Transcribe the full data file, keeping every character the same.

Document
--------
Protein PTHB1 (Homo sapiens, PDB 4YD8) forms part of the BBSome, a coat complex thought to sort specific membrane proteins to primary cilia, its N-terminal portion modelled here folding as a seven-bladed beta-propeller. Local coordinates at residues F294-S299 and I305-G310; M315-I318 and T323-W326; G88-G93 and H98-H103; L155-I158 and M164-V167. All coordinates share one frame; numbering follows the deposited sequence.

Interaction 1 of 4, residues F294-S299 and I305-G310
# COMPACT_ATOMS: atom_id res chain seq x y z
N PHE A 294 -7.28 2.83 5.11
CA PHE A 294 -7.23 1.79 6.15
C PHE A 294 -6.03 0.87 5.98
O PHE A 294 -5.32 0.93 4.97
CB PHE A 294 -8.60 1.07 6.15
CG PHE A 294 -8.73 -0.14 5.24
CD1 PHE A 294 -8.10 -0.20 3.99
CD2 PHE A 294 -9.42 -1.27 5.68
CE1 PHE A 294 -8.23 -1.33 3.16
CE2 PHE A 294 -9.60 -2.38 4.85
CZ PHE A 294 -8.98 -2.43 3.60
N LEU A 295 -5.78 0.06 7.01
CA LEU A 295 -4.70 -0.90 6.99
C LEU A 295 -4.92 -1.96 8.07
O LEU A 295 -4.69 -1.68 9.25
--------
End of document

Protein PTHB1 (Homo sapiens, PDB 4YD8) forms part of the BBSome, a coat complex thought to sort specific membrane proteins to primary cilia, its N-terminal portion modelled here folding as a seven-bladed beta-propeller. Local coordinates at residues F294-S299 and I305-G310; M315-I318 and T323-W326; G88-G93 and H98-H103; L155-I158 and M164-V167. All coordinates share one frame; numbering follows the deposited sequence.

Interaction 1 of 4, residues F294-S299 and I305-G310
# COMPACT_ATOMS: atom_id res chain seq x y z
N PHE A 294 -7.28 2.83 5.11
CA PHE A 294 -7.23 1.79 6.15
C PHE A 294 -6.03 0.87 5.98
O PHE A 294 -5.32 0.93 4.97
CB PHE A 294 -8.60 1.07 6.15
CG PHE A 294 -8.73 -0.14 5.24
CD1 PHE A 294 -8.10 -0.20 3.99
CD2 PHE A 294 -9.42 -1.27 5.68
CE1 PHE A 294 -8.23 -1.33 3.16
CE2 PHE A 294 -9.60 -2.38 4.85
CZ PHE A 294 -8.98 -2.43 3.60
N LEU A 295 -5.78 0.06 7.01
CA LEU A 295 -4.70 -0.90 6.99
C LEU A 295 -4.92 -1.96 8.07
O LEU A 295 -4.69 -1.68 9.25